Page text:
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Promising Strategies for Violence Reduction: Lessons From Two Decades of Innovation (Project Safe Neighborhoods Case Study 13)

NCJ Number
Edmund F. McGarrell; Natalie Kroovand Hipple; Timothy S. Bynum; Heather Perez; Karie Gregory; Candice M. Kane; Charles Ransford
Date Published
March 2013
23 pages
This report summarizes key components and distinguishing characteristics of four programs designed to reduce and prevent violence, particularly gun violence.
Since the mid-1990s, several promising interventions have had varying degrees of empirical support for their ability to prevent and reduce levels of crime and violence locally. Although there remains a need to develop additional evidence on the impact of these strategies and the identification of key components that are producing violence reduction, they suggest promising practices that local jurisdictions should consider in developing strategies for preventing and reducing violent crime. The four programs are Boston Ceasefire; Cure Violence (formerly CeaseFire Chicago); Project Safe Neighborhoods, a national program; and the Drug Market Intervention (DMI) in High Point, NC. All of these programs give priority to establishing new partnerships that focus on reducing violent crime, and all programs rely on research and analysis to support a data-driven approach to violence-prevention and control. All programs deliver a risk message to both the general public and those believed to be at greatest risk for being involved in violence, either as a perpetrator or victim. Three of the programs are driven by either local law enforcement or the U.S. Attorney's Office, typically working together; the Cure Violence/CeaseFire Chicago program can be led by a mayor's office, health department, university, or nongovernmental or community agency. The PSN and DMI programs borrow from the Boston Ceasefire program by using a focused deterrence approach. PSN emphasizes increasing levels of Federal prosecution for gun crimes, and three programs promote communicating a credible threat of increased prosecution at Federal and/or local levels. Cure Violence relies on the direct interruption of shootings or killings, behavioral change, and direct communication of credible messages to high-risk populations; and all the programs link at-risk individuals to legitimate services and social support. 3 figures and 67 references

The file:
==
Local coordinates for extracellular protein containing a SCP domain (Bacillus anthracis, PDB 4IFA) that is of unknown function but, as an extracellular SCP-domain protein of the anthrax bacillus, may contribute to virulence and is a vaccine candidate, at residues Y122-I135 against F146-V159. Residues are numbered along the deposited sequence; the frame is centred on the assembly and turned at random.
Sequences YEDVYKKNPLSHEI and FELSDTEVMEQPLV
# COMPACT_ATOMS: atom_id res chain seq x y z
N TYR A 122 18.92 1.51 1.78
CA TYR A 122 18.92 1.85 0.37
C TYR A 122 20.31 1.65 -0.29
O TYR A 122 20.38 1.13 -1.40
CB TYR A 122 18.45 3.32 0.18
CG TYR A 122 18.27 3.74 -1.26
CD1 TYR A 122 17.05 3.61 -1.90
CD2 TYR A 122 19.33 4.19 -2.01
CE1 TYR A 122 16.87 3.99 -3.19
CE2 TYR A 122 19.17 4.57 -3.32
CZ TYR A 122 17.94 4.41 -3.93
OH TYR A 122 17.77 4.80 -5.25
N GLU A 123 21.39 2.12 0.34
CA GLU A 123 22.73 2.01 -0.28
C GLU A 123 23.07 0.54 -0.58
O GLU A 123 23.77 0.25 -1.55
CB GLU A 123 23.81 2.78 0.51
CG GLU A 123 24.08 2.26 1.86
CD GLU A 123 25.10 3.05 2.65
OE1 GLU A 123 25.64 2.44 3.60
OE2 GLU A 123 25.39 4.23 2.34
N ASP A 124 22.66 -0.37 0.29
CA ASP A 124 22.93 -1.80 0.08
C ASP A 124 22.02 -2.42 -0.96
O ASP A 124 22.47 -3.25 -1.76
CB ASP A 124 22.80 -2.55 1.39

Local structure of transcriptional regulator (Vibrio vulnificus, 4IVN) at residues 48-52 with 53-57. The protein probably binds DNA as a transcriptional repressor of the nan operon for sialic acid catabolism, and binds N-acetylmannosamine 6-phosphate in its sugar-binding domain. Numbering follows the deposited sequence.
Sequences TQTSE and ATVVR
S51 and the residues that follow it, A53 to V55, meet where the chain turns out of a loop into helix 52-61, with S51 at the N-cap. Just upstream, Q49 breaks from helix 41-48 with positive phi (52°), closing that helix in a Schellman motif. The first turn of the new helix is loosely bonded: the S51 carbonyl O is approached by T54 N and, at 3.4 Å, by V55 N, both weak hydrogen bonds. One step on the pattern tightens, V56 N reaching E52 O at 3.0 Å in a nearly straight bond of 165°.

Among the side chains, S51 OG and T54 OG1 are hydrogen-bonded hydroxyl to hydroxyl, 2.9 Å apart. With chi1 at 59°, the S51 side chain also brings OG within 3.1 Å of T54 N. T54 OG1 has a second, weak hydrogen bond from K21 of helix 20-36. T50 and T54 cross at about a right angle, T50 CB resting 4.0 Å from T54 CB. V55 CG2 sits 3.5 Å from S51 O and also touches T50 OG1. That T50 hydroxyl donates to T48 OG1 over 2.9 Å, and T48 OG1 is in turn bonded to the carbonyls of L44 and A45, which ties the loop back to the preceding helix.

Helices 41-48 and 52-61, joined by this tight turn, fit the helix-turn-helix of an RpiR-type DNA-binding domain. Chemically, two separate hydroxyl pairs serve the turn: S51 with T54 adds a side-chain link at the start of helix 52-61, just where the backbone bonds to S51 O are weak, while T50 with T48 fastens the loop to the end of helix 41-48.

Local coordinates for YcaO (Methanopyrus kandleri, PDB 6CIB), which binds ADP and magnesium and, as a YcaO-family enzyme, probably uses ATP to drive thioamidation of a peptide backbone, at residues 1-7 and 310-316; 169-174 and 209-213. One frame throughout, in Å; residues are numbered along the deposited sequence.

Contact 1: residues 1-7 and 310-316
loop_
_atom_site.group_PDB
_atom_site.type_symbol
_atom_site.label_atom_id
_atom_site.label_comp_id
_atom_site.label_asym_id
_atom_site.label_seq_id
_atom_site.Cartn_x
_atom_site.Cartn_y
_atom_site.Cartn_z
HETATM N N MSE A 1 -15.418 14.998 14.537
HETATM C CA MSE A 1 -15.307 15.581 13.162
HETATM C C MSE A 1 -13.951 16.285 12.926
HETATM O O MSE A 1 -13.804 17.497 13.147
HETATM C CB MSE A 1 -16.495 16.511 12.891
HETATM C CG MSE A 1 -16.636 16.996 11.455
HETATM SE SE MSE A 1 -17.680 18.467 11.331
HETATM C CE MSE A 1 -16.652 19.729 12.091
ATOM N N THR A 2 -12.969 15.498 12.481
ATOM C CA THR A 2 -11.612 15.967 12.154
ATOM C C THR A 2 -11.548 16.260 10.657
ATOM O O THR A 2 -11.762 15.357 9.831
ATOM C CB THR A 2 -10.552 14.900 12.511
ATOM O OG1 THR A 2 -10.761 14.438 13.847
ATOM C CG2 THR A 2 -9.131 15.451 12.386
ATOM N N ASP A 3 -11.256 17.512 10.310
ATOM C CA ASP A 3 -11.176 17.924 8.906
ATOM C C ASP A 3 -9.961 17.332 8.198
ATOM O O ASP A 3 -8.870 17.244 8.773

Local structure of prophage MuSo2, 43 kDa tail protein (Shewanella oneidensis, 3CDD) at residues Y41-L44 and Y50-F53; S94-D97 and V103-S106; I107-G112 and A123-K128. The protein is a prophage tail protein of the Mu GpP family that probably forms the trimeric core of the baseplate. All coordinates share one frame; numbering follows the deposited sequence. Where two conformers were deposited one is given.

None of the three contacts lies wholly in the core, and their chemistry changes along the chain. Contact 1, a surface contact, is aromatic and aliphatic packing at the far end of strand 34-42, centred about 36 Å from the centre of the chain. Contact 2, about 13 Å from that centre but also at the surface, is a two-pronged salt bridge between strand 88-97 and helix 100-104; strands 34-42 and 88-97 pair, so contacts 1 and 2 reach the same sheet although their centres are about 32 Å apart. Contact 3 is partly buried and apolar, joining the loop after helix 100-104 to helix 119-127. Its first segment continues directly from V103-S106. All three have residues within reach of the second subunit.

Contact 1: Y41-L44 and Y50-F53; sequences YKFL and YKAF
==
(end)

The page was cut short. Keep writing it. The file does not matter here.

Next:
Date Published: March 1, 2013